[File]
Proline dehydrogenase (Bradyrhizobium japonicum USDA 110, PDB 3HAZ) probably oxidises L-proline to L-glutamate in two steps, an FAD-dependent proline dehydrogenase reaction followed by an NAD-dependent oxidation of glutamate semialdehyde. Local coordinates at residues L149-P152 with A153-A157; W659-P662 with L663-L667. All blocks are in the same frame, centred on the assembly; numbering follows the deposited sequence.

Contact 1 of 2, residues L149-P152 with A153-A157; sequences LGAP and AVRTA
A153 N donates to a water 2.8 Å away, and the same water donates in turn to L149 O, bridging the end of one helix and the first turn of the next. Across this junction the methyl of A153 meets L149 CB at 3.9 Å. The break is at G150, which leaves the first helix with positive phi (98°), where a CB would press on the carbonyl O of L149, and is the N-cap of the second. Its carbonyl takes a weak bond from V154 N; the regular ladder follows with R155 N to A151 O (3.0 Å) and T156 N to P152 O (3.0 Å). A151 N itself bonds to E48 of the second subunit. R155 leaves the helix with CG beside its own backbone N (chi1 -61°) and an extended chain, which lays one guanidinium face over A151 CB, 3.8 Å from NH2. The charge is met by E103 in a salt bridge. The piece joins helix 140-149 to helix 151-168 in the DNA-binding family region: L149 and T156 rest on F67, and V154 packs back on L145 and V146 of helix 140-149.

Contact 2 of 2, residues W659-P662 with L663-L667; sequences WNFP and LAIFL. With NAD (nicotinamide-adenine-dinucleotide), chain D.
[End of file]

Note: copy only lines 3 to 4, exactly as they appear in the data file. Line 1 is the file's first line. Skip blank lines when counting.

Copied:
A153 N donates to a water 2.8 Å away, and the same water donates in turn to L149 O, bridging the end of one helix and the first turn of the next. Across this junction the methyl of A153 meets L149 CB at 3.9 Å. The break is at G150, which leaves the first helix with positive phi (98°), where a CB would press on the carbonyl O of L149, and is the N-cap of the second. Its carbonyl takes a weak bond from V154 N; the regular ladder follows with R155 N to A151 O (3.0 Å) and T156 N to P152 O (3.0 Å). A151 N itself bonds to E48 of the second subunit. R155 leaves the helix with CG beside its own backbone N (chi1 -61°) and an extended chain, which lays one guanidinium face over A151 CB, 3.8 Å from NH2. The charge is met by E103 in a salt bridge. The piece joins helix 140-149 to helix 151-168 in the DNA-binding family region: L149 and T156 rest on F67, and V154 packs back on L145 and V146 of helix 140-149.

Contact 2 of 2, residues W659-P662 with L663-L667; sequences WNFP and LAIFL. With NAD (nicotinamide-adenine-dinucleotide), chain D.